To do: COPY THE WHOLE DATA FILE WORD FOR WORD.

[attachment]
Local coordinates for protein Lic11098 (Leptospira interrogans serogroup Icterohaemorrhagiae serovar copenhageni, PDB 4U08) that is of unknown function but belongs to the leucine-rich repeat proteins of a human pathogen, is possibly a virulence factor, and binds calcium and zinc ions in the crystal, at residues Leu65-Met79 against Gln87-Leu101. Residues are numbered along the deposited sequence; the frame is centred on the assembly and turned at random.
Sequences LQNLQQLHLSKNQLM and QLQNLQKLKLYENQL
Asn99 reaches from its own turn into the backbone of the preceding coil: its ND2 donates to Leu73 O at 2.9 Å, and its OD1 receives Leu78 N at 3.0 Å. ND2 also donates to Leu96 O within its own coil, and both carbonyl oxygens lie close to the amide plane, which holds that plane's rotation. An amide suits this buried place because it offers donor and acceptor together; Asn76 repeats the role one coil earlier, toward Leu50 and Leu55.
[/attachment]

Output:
Local coordinates for protein Lic11098 (Leptospira interrogans serogroup Icterohaemorrhagiae serovar copenhageni, PDB 4U08) that is of unknown function but belongs to the leucine-rich repeat proteins of a human pathogen, is possibly a virulence factor, and binds calcium and zinc ions in the crystal, at residues Leu65-Met79 against Gln87-Leu101. Residues are numbered along the deposited sequence; the frame is centred on the assembly and turned at random.
Sequences LQNLQQLHLSKNQLM and QLQNLQKLKLYENQL
Asn99 reaches from its own turn into the backbone of the preceding coil: its ND2 donates to Leu73 O at 2.9 Å, and its OD1 receives Leu78 N at 3.0 Å. ND2 also donates to Leu96 O within its own coil, and both carbonyl oxygens lie close to the amide plane, which holds that plane's rotation. An amide suits this buried place because it offers donor and acceptor together; Asn76 repeats the role one coil earlier, toward Leu50 and Leu55.